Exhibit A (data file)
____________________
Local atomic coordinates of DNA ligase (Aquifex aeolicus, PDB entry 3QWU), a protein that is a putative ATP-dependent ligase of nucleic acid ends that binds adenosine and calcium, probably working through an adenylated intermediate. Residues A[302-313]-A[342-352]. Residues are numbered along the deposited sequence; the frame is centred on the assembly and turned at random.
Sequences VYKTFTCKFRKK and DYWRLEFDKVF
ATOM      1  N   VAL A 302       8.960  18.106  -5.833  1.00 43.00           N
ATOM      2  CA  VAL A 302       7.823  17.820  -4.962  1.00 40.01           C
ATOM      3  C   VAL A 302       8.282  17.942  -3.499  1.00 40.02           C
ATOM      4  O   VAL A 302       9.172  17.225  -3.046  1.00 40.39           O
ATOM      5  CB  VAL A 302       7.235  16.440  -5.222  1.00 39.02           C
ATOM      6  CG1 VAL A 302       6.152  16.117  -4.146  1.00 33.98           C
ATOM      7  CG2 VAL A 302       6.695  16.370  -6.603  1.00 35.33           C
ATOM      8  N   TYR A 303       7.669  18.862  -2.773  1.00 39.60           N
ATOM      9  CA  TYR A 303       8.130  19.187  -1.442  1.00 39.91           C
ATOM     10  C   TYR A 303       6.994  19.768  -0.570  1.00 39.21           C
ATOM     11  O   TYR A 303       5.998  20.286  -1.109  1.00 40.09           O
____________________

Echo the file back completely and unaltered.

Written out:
Local atomic coordinates of DNA ligase (Aquifex aeolicus, PDB entry 3QWU), a protein that is a putative ATP-dependent ligase of nucleic acid ends that binds adenosine and calcium, probably working through an adenylated intermediate. Residues A[302-313]-A[342-352]. Residues are numbered along the deposited sequence; the frame is centred on the assembly and turned at random.
Sequences VYKTFTCKFRKK and DYWRLEFDKVF
ATOM      1  N   VAL A 302       8.960  18.106  -5.833  1.00 43.00           N
ATOM      2  CA  VAL A 302       7.823  17.820  -4.962  1.00 40.01           C
ATOM      3  C   VAL A 302       8.282  17.942  -3.499  1.00 40.02           C
ATOM      4  O   VAL A 302       9.172  17.225  -3.046  1.00 40.39           O
ATOM      5  CB  VAL A 302       7.235  16.440  -5.222  1.00 39.02           C
ATOM      6  CG1 VAL A 302       6.152  16.117  -4.146  1.00 33.98           C
ATOM      7  CG2 VAL A 302       6.695  16.370  -6.603  1.00 35.33           C
ATOM      8  N   TYR A 303       7.669  18.862  -2.773  1.00 39.60           N
ATOM      9  CA  TYR A 303       8.130  19.187  -1.442  1.00 39.91           C
ATOM     10  C   TYR A 303       6.994  19.768  -0.570  1.00 39.21           C
ATOM     11  O   TYR A 303       5.998  20.286  -1.109  1.00 40.09           O